Google’s Borg cluster management system supports our computational fleet, and underpins almost every Google service. For example, the machines that host the Google Doc used for drafting this post are managed by Borg, as are those that run Google’s cloud computing products. That makes the Borg system, as well as its workload, of great interest to researchers and practitioners.
Eight years ago Google published a 29-day cluster trace — a record of every job submission, scheduling decision, and resource usage data for all the jobs in a Google Borg compute cluster, from May 2011. That trace has enabled a wide range of research on advancing the state of the art for cluster schedulers and cloud computing, and has been used to generate hundreds of analyses and studies. But in the years since the 2011 trace was made available, machines and software have evolved, workloads have changed, and the importance of workload variance has become even clearer.
To help researchers explore these changes themselves, we have released a new trace dataset for the month of May 2019 covering eight Google compute clusters. This new dataset is both larger and more extensive than the 2011 one, and now includes:
- CPU usage information histograms for each 5 minute period, not just a point sample;
- information about alloc sets (shared resource reservations used by jobs);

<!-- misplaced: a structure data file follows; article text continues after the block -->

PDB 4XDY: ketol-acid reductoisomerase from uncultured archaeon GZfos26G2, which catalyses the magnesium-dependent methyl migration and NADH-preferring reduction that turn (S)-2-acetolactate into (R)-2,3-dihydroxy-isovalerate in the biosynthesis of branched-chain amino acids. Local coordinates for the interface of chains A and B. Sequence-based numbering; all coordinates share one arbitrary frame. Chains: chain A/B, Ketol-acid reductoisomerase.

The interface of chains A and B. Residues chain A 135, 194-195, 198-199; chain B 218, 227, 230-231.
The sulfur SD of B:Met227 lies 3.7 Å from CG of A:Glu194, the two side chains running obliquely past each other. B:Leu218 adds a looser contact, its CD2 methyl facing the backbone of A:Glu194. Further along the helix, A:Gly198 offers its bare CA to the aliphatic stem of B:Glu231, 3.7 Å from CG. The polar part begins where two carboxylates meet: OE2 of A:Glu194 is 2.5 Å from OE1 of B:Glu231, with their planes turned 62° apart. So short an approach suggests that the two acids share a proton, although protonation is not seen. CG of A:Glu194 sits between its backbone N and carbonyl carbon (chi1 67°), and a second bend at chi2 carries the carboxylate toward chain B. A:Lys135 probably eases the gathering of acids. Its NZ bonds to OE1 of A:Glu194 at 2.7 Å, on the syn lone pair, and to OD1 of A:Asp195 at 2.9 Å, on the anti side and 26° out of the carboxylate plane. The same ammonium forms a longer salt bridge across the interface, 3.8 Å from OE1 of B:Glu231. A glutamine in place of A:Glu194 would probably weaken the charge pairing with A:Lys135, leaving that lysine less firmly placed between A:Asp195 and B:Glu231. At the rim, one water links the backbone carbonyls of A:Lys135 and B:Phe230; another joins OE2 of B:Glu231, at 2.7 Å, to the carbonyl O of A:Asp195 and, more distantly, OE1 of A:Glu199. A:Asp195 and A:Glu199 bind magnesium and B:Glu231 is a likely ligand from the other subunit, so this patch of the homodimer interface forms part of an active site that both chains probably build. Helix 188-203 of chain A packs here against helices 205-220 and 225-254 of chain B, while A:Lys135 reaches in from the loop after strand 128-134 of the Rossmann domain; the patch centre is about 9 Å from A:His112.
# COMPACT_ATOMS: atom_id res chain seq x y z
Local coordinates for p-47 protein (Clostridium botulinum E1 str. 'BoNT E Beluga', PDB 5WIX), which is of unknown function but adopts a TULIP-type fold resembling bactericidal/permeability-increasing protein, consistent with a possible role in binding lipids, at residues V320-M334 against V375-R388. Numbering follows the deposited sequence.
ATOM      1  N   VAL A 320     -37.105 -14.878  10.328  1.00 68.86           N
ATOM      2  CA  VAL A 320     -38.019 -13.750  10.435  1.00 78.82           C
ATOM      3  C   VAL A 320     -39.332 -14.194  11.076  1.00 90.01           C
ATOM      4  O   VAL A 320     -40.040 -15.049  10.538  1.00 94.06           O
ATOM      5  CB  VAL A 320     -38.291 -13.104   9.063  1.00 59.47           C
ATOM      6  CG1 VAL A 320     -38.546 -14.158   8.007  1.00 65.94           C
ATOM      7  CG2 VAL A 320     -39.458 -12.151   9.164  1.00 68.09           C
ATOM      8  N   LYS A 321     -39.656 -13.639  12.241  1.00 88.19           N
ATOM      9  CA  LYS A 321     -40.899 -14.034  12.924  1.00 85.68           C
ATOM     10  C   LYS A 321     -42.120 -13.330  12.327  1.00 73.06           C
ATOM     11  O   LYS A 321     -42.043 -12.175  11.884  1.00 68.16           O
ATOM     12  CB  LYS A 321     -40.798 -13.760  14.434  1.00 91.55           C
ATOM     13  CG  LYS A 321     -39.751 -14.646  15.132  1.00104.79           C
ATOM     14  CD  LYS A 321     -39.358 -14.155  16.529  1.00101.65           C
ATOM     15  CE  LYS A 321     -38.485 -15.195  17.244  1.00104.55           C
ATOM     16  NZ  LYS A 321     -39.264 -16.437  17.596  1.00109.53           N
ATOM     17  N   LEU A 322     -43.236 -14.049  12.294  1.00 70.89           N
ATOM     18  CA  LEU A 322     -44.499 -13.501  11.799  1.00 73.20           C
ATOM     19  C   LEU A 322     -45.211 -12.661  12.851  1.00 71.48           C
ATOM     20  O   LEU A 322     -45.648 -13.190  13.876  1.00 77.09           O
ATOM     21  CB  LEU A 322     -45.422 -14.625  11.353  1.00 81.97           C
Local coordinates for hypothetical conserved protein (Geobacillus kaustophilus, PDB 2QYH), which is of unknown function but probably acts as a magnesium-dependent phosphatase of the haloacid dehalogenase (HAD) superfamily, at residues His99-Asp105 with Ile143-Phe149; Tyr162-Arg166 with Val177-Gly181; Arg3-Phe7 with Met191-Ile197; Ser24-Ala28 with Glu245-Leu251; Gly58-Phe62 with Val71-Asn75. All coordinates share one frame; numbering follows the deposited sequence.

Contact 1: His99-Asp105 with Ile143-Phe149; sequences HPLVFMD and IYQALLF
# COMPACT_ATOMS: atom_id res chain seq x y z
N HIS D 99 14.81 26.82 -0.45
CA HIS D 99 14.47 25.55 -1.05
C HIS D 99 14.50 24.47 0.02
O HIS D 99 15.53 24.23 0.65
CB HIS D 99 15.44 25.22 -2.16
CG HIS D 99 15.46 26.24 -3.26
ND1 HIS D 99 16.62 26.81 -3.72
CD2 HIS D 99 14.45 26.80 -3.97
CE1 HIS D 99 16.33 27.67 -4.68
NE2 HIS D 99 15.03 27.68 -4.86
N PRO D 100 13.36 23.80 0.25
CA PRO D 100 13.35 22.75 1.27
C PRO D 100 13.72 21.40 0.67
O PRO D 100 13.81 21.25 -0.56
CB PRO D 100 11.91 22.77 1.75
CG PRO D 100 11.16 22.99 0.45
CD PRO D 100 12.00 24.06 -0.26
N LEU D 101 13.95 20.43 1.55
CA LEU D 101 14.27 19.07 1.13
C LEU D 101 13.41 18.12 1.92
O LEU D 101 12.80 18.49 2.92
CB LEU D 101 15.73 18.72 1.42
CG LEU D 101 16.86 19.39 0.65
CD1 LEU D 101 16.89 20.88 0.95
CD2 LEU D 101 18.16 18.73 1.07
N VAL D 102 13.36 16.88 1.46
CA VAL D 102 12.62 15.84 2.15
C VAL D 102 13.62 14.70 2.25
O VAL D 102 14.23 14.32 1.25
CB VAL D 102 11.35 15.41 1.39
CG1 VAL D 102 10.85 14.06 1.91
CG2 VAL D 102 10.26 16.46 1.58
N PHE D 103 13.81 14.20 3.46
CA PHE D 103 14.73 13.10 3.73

- job-parent information for master/worker relationships such as MapReduce jobs.
At this time, we are making the trace data available via Google BigQuery so that sophisticated analyses can be performed without requiring local resources. This site provides access instructions and a detailed description of what the traces contain.
A first analysis of differences between the 2011 and 2019 traces appears in this paper.
We hope this data will facilitate even more research into cluster management. Do let us know if you find it useful, publish papers that use it, develop tools that analyze it, or have suggestions for how to improve it.
I’d especially like to thank our intern Muhammad Tirmazi, and my colleagues Nan Deng, Md Ehtesam Haque, Zhijing Gene Qin, Steve Hand and Visiting Researcher Adam Barker for doing the heavy lifting of preparing the new trace set.